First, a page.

Marriage Guidance: Kissing and Telling

Deborah Cohen opens the archives of the Scottish Marriage Guidance Council, founded in 1946, and finds that couples in the postwar years were more than happy to air their dirty linen.

A soldier on leave in 1942 weds his fiancé in a Berkshire churchPity the bewildered data protection officer. What to do with a populace that cherishes privacy even as it engages gleefully in self-exposure?

The modern preoccupation with both telling all and protecting our privacy is often taken to be something new and puzzling. But it is neither so paradoxical nor so new, for it predates both the social media revolution of the early 21st century and the loosening sexual mores of the Swinging Sixties. It was a cultural shift before it was a technological one. It started in the 1930s and was in full swing by the 1950s. Let us observe the phenomenon by cutting the plastic bands strapped around the postwar case files of the Edinburgh marriage guidance centre and peering at their contents.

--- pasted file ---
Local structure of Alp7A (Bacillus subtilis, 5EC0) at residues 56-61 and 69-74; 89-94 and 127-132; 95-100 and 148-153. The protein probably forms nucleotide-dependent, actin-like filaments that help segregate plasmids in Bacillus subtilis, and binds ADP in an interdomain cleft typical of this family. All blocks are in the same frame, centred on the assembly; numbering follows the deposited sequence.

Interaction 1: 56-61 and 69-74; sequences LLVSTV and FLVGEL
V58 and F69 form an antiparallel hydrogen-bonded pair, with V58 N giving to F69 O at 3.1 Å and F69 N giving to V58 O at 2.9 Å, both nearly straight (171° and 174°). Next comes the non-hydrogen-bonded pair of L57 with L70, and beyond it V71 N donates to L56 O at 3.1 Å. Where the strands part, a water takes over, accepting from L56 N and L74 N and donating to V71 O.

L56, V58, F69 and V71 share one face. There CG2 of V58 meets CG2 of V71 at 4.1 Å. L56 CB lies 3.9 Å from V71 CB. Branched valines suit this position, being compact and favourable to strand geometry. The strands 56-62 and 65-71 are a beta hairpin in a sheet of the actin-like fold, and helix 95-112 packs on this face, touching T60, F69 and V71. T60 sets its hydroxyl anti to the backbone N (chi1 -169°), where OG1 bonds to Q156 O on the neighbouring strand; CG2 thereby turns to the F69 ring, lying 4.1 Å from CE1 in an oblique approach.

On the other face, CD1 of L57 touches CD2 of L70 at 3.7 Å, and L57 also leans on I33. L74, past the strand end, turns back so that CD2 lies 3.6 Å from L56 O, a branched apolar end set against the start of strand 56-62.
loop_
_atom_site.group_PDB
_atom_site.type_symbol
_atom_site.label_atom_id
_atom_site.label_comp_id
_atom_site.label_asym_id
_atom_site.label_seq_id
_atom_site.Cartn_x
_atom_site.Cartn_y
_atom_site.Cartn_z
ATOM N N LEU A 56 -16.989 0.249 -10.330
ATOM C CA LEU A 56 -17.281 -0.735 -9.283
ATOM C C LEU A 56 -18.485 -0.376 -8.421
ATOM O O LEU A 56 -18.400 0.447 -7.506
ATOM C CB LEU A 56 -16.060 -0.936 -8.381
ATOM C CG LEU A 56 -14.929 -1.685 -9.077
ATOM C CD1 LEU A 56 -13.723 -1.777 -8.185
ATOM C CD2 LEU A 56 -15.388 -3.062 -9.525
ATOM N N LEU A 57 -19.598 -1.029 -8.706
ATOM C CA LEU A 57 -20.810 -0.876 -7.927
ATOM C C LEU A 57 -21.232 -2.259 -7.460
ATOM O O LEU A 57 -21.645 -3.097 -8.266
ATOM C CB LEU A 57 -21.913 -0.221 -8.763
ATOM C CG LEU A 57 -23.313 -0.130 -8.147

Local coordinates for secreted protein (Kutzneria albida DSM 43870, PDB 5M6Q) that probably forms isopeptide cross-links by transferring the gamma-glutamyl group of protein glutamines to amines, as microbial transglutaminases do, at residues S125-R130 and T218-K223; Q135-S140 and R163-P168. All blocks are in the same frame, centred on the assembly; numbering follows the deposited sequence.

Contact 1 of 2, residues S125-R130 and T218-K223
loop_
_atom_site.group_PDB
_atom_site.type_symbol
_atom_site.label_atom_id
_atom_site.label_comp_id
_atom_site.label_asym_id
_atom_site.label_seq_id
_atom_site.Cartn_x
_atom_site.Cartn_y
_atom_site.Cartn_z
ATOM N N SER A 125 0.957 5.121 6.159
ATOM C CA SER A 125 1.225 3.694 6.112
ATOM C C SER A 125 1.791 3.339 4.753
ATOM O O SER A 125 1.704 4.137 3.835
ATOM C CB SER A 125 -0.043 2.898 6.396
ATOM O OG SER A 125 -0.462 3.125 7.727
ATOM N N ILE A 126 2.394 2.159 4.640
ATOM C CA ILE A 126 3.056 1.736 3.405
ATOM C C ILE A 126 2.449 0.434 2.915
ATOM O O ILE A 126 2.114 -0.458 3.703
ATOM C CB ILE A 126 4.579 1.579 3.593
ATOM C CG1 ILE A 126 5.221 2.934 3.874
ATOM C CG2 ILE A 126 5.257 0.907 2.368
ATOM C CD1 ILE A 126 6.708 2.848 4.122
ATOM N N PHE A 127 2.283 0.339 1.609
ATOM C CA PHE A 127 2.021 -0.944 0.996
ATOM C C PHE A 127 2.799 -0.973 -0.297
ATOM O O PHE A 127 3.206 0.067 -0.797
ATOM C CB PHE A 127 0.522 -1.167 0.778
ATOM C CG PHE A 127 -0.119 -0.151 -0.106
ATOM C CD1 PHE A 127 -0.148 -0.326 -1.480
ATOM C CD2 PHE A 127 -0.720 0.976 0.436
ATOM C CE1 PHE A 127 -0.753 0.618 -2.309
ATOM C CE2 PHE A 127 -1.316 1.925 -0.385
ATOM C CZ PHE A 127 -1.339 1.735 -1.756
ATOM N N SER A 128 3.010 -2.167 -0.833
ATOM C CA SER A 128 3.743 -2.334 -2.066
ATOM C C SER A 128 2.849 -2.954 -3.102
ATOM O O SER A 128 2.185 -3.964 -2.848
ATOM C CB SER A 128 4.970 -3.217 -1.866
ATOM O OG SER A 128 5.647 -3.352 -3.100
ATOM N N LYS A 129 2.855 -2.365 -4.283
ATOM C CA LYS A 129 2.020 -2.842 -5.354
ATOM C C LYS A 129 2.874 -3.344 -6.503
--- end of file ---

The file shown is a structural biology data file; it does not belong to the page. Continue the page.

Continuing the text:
First detected in the 1930s, the so-called ‘crisis of the family’ nearly became a truism after the Second World War. Rocketing rates of illegitimacy, a huge rise in the number of divorces, an epidemic of juvenile delinquency, bombed-out families doubling up and getting on each other’s nerves: everywhere the fragility – but also the centrality – of family life was apparent.

Putting the British family right would require a work of psychic reconstruction no less profound than the physical rebuilding of the country – or so claimed the army of ministers, doctors, solicitors, social scientists, psychologists and respectable married ladies who volunteered themselves for duty at the National Marriage Guidance Council, founded in 1946. What was required was an intervention into the most private realm of marriage.

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